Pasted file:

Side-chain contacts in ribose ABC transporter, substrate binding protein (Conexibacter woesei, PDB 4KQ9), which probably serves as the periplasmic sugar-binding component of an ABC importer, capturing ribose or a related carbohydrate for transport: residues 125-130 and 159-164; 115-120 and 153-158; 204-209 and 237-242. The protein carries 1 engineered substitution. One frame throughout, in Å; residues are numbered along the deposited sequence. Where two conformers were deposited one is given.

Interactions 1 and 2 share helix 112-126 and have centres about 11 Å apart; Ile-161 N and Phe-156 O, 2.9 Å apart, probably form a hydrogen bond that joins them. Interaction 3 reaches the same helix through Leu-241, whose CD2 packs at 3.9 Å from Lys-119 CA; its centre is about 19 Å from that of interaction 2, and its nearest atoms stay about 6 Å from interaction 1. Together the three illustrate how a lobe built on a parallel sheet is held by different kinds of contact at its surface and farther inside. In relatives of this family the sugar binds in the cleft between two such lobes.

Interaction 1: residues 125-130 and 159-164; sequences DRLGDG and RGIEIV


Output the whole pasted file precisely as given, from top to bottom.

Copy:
Side-chain contacts in ribose ABC transporter, substrate binding protein (Conexibacter woesei, PDB 4KQ9), which probably serves as the periplasmic sugar-binding component of an ABC importer, capturing ribose or a related carbohydrate for transport: residues 125-130 and 159-164; 115-120 and 153-158; 204-209 and 237-242. The protein carries 1 engineered substitution. One frame throughout, in Å; residues are numbered along the deposited sequence. Where two conformers were deposited one is given.

Interactions 1 and 2 share helix 112-126 and have centres about 11 Å apart; Ile-161 N and Phe-156 O, 2.9 Å apart, probably form a hydrogen bond that joins them. Interaction 3 reaches the same helix through Leu-241, whose CD2 packs at 3.9 Å from Lys-119 CA; its centre is about 19 Å from that of interaction 2, and its nearest atoms stay about 6 Å from interaction 1. Together the three illustrate how a lobe built on a parallel sheet is held by different kinds of contact at its surface and farther inside. In relatives of this family the sugar binds in the cleft between two such lobes.

Interaction 1: residues 125-130 and 159-164; sequences DRLGDG and RGIEIV